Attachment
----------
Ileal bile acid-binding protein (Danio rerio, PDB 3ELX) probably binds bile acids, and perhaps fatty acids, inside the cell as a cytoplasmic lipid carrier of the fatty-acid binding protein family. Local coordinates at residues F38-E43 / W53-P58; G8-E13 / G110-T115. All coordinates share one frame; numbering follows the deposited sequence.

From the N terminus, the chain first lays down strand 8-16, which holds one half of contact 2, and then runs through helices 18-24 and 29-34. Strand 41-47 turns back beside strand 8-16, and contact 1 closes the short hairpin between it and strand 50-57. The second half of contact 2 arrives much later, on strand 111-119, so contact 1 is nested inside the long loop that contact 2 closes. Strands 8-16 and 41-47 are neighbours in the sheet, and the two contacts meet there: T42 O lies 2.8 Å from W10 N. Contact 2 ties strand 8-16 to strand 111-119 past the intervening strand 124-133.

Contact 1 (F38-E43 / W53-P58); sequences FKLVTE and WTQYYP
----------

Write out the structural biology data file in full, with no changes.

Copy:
Ileal bile acid-binding protein (Danio rerio, PDB 3ELX) probably binds bile acids, and perhaps fatty acids, inside the cell as a cytoplasmic lipid carrier of the fatty-acid binding protein family. Local coordinates at residues F38-E43 / W53-P58; G8-E13 / G110-T115. All coordinates share one frame; numbering follows the deposited sequence.

From the N terminus, the chain first lays down strand 8-16, which holds one half of contact 2, and then runs through helices 18-24 and 29-34. Strand 41-47 turns back beside strand 8-16, and contact 1 closes the short hairpin between it and strand 50-57. The second half of contact 2 arrives much later, on strand 111-119, so contact 1 is nested inside the long loop that contact 2 closes. Strands 8-16 and 41-47 are neighbours in the sheet, and the two contacts meet there: T42 O lies 2.8 Å from W10 N. Contact 2 ties strand 8-16 to strand 111-119 past the intervening strand 124-133.

Contact 1 (F38-E43 / W53-P58); sequences FKLVTE and WTQYYP